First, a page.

The first PPM survey released in the Covid-19 era showed Entercom’s WBBM-AM dominating the ratings as listeners are tuning in to the latest coronavirus-related information.
With the period covering March 26 to April 22, the station swept all dayparts (with the exception of middays, where WBBM finished second to WDRV-FM/The Drive.) Also benefiting were other news/talk stations WGN-AM with their highest ranking (third) since the early 2000s and public radio’s WBEZ-FM, who finished fourth overall and on top in the 25-54 demo.
Conservative talk WLS-AM also scored a ratings increase, up 14 percent from the last period.
WBBM’s morning team of Pat Cassidy and Felicia Middlebrooks helped guide the Entercom-owned station to a easy morning drive victory. But Wednesday, Middlebrooks announced her departure from the station after 36 years to form her new multimedia production company, Saltshaker Productions. She’s also launching a new podcast She Matters, focusing on issues mattering to women.
“On May 29, I’m dropping the mic, at least for daily radio news. I’m not retiring. I’m rewiring,” Middlebrooks wrote in a letter to listeners and colleagues (which you can read in full here.) “Just to be clear, I’ve been working on this next level plan for nearly a decade. This wasn’t a spur of the moment decision, and it is MY decision.”
After several small-market radio jobs, the Gary, Ind.-born Middlebrooks was hired as an intern at CBS-owned WBBM-TV in 1982 and switched to its then-sister radio station two years later, becoming the first African-American woman in the country to co-anchor morning news on a major AM station and she lasted 36 years -far longer than most solo radio gigs in this market in any daypart. It’s her longevity and her familiarity with listeners is one of the reasons WBBM is on top in morning drive.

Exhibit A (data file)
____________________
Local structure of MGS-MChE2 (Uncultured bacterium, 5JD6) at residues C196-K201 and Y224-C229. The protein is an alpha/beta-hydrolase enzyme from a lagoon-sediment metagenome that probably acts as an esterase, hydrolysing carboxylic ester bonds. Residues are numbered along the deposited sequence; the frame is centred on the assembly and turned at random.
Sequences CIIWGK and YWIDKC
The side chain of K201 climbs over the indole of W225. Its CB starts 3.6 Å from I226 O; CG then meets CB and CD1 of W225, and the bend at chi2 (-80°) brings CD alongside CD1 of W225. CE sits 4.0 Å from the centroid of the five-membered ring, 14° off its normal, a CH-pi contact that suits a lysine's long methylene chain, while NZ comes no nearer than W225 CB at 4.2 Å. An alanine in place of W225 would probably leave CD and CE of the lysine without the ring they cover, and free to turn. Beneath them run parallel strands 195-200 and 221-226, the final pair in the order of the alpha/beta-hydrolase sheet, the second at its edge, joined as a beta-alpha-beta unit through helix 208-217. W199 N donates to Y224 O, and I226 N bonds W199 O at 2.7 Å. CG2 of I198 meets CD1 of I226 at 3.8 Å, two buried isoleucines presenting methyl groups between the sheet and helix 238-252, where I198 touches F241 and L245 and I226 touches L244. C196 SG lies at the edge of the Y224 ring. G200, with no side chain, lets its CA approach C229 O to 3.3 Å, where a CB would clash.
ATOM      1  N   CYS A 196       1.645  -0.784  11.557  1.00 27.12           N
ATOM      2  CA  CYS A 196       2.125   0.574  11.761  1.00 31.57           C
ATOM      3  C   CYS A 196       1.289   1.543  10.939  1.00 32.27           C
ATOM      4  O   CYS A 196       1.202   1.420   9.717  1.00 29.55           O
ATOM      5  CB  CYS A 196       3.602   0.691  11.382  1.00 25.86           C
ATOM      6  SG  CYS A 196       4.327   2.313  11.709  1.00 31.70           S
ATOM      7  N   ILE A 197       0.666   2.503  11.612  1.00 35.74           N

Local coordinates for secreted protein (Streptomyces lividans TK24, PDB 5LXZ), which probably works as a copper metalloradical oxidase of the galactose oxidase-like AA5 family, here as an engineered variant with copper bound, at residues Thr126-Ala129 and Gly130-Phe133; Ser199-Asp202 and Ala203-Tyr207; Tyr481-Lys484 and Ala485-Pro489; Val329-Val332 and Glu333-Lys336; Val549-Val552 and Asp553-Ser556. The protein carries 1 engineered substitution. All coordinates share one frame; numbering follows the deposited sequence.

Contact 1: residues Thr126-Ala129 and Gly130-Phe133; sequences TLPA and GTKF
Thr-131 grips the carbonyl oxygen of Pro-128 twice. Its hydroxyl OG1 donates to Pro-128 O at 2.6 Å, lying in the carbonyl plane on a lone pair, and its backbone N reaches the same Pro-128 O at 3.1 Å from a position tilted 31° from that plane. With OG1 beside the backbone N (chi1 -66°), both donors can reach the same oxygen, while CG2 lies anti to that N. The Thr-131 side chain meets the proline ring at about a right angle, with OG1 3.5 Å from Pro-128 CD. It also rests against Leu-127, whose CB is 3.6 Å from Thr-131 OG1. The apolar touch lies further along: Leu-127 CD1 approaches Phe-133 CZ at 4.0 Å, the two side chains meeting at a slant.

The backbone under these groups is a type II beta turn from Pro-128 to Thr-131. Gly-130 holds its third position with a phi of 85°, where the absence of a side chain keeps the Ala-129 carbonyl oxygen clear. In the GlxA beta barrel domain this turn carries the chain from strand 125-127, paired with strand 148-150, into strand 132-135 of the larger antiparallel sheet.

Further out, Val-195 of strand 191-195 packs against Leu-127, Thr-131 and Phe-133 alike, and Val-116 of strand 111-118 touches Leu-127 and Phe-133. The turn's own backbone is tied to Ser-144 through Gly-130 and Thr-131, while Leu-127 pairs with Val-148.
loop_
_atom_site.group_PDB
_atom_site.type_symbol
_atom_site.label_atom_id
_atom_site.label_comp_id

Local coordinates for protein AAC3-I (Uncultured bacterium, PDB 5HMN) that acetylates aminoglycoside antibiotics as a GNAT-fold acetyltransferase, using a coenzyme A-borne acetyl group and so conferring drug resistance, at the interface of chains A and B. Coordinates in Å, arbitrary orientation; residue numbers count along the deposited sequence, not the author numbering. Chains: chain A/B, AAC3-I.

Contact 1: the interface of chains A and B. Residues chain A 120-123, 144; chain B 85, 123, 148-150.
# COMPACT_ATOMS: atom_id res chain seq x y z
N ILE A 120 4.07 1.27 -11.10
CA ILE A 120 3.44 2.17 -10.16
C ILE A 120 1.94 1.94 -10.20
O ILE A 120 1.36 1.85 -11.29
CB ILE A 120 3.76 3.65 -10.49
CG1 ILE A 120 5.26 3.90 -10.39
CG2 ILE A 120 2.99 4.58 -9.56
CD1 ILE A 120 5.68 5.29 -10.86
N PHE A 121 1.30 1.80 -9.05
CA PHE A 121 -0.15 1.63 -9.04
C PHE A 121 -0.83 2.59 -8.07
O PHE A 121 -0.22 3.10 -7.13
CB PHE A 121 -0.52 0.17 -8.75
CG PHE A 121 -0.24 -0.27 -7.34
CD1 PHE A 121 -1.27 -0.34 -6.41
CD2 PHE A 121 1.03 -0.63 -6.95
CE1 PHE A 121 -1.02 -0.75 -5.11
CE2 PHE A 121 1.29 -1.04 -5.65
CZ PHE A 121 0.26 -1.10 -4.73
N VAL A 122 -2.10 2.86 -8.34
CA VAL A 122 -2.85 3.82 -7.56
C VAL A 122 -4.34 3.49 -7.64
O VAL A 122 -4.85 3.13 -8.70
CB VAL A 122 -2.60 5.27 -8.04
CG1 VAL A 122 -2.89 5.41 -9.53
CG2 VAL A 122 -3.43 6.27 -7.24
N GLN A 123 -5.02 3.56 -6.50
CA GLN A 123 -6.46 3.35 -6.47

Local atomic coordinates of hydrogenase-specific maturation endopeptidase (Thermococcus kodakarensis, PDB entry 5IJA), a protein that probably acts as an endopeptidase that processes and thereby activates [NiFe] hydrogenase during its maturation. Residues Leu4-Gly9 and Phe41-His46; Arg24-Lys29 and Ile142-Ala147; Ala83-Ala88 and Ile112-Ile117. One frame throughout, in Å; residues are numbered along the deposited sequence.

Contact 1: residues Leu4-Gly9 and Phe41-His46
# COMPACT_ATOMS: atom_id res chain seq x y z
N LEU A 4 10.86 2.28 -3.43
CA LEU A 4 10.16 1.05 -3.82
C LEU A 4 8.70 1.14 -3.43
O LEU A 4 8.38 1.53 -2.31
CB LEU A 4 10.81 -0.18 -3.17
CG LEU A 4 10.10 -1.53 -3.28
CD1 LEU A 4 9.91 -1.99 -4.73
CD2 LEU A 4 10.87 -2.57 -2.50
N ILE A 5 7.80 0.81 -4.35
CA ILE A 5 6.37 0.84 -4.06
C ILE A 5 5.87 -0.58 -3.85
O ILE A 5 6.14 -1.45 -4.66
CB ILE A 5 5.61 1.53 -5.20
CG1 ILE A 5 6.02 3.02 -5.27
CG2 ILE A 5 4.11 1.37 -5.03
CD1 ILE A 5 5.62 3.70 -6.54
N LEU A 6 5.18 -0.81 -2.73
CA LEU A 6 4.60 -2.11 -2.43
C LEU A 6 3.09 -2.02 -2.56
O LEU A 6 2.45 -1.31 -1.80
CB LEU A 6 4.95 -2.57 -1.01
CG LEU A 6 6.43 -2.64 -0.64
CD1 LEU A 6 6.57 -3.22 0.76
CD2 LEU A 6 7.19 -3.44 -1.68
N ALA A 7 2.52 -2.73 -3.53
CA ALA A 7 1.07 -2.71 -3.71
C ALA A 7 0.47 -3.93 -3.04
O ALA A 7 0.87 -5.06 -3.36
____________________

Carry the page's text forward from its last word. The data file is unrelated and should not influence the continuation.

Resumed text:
While it is funny in any other circumstance, the “Bye, Felicia” joke from the movie Friday should not apply here as Middlebrooks is anything but inconsequential, and she is definitely going to be missed.
Elsewhere, several music stations – The Drive excluded – had a much tougher book this time around as listeners migrated to news/talk stations. Declines were clocked at numerous AC, CHR, and rock stations not only here, but in New York and Los Angeles. However, some of those stations fared better in their key demos. For example, WGCI moved back into the top ten in 25-54s and also did well in 18-34s, while The Drive finished first in 18-34s. Regional Mexican WLEY also scored a decisive victory over rival WOJO by zooming up the 18-34 and 18-49 demo charts.